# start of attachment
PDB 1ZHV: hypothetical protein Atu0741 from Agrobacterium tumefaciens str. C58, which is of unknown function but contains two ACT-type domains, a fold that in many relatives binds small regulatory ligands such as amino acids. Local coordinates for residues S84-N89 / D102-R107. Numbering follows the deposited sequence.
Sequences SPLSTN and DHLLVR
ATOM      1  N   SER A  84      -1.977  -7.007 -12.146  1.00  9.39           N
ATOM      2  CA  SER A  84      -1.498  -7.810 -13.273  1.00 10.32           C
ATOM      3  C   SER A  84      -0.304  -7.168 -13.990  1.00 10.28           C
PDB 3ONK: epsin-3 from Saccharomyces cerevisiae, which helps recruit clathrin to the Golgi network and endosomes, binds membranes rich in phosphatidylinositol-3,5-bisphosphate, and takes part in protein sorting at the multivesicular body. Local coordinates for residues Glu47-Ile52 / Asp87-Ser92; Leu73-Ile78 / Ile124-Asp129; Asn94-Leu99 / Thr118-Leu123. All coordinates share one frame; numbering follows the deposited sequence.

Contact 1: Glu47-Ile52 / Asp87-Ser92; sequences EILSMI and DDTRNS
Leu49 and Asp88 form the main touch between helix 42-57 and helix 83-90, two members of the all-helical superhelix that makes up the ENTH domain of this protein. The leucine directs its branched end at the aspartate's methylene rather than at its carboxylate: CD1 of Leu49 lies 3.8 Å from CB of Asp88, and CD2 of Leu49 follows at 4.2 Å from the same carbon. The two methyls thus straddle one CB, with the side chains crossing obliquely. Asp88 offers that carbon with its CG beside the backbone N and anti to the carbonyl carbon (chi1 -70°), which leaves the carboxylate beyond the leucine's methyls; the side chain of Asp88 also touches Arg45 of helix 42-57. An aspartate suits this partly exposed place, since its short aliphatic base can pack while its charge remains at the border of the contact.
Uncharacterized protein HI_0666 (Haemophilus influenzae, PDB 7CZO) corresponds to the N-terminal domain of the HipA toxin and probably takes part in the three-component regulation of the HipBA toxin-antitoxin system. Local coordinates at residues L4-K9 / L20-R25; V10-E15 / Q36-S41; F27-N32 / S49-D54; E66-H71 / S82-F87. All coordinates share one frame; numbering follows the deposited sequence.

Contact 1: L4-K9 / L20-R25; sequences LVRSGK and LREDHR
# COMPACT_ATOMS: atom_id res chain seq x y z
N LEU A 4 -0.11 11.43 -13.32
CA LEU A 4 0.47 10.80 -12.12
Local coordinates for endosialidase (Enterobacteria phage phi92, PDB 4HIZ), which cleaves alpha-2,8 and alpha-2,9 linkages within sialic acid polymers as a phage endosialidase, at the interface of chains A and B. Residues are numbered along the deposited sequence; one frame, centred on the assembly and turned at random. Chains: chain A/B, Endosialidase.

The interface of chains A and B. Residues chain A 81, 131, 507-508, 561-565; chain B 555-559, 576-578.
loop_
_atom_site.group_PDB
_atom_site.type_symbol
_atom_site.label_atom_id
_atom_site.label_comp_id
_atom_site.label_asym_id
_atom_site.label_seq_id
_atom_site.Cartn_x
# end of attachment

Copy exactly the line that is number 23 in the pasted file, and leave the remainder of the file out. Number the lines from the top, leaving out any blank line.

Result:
_atom_site.Cartn_x